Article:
Aaaand now I’ve employed a bit more google-fu, and I’ve managed to find the bit of the website that you have to key the code into and it’s … completely unrelated flash fiction about the first scenario, Asylum.
Just what? What the actual what?
The thing that’s getting to me here is that this is very much not what I thought I was signing on for. And to be fair, perhaps this is my fault for going in with the wrong expectations, but back when I was at my most enthusiastic about T.I.M.E. Stories what I liked about it was that each scenario provided a unique experience. And this seemed to be a feature that the game actively pushed – every scenario has its own rules, its own art style, its own story that is usually wholly unconnected to the wider arc about the T.I.M.E. Agency and the Syaans and whatever. I can accept there being Cthulhu in one scenario and zombies in another and wizards in another while yet another has no mystical or hypertech elements at all (apart from the time travel) as long as I accept that the whole mechanism of time travel and possession is just a framing device. The more I am expected to pay attention to that framing device, the more I’m going to be bothered by the fact that it doesn’t make a lick of sense. I signed on for a different adventure every time, not for a different chapter in a single overarching, incoherent story about twenty-fifth-century time-travellers trapped in an eternal conflict with mysterious magical time travellers and also actual vampires and also maybe angels are real.
And the thing is, had I gone in with a different mindset, I could see “time travellers vs wizards vs vampires” as a great setting for a game. Just not for one that sells itself so much on variety. If the emphasis of the scenarios from now on is going to be the gonzo meta-setting, then that’s the genre from now on. I believe that the next scenario is going to be about pirates and I was quite looking forward to it because pirates are great. But post Lumen Fidei it can’t really be about “pirates” any more. With the shift of emphasis towards the meta-narrative, the new scenario is going to have to seriously blow my socks off with its piratical theme if it isn’t going to feel like it’s fundamentally about “a conflict between several different factions of time travellers one of which, let us not forget, appears to be actual vampires, against a backdrop of pirates.” And I’m way less interested in that.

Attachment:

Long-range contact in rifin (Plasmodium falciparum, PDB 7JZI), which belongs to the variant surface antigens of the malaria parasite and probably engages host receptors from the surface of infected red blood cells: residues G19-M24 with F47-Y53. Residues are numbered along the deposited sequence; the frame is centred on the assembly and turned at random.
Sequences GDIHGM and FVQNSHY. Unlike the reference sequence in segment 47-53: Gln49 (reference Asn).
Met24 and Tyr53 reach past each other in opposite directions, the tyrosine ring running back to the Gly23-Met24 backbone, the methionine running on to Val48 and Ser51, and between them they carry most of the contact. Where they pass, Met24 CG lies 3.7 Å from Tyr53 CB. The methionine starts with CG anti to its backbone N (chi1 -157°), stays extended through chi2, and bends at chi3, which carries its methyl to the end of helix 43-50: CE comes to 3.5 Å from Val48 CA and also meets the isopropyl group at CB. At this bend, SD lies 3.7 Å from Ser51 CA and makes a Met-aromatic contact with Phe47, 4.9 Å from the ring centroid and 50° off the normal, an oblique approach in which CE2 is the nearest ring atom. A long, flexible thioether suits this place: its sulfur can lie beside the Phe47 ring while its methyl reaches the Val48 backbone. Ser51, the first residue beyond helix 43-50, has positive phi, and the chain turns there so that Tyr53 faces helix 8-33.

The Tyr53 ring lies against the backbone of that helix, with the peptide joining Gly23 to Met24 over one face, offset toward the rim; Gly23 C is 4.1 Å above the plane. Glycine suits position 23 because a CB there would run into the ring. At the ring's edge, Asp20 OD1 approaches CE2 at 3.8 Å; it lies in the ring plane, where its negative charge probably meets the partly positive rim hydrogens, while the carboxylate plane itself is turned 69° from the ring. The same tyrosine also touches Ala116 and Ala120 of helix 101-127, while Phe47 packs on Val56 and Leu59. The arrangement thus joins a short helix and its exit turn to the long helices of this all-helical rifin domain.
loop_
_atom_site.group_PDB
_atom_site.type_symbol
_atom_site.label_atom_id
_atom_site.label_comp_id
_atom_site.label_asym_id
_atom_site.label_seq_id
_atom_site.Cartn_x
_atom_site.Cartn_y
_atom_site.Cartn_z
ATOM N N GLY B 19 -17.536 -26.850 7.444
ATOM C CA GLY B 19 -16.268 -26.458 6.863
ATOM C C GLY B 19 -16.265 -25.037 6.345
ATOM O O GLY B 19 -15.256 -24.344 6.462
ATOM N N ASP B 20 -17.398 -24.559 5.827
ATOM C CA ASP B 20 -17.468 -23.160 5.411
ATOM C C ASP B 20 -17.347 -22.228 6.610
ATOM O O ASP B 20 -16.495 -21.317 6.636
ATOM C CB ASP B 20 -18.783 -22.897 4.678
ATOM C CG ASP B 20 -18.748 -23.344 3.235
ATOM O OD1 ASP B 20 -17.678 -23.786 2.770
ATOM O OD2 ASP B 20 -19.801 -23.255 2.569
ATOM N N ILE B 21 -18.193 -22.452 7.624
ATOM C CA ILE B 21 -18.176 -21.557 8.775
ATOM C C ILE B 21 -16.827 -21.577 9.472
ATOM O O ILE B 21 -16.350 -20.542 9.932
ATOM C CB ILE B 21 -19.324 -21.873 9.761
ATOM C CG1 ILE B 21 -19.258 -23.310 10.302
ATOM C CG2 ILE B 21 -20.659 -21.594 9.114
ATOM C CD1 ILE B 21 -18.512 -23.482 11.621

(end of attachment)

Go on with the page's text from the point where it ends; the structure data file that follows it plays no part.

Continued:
Basically it feels like Lumen Fidei, instead of trying to make me care about the fifteenth-century religious conflict between two real-world factions the scenario was built around, was expecting me to already care about the time-spanning conflict between three made-up factions that the series thus far had done far too little to set up. And partly this is just a quirk of my attitude to this particular kind of storytelling – I am extremely hostile to vague hints, hate to feel that I’m being strung along, and get especially angry when a story is filled with foreshadowing that doesn’t foreshadow anything except more foreshadowing.
Perhaps the best indication of how little I or anybody I played with cared about the broader meta-story of Lumen Fidei is how we reacted to the two sequences in the game in which Yasmina asks us to side with her rather than the T.I.M.E. Agency. By this point we have been working for the T.I.M.E. Agency for something like six scenarios, and have been explicitly working against the Syaans for at least half of those. All Yasmina really says when you encounter her (and I’m paraphrasing here, but not by much) is “hi, I work for the deadly enemies of the organisation you work for, want to team up?” All she says at the end when she asks you to betray the T.I.M.E. Agency for her is “will you betray the T.I.M.E. Agency for me?”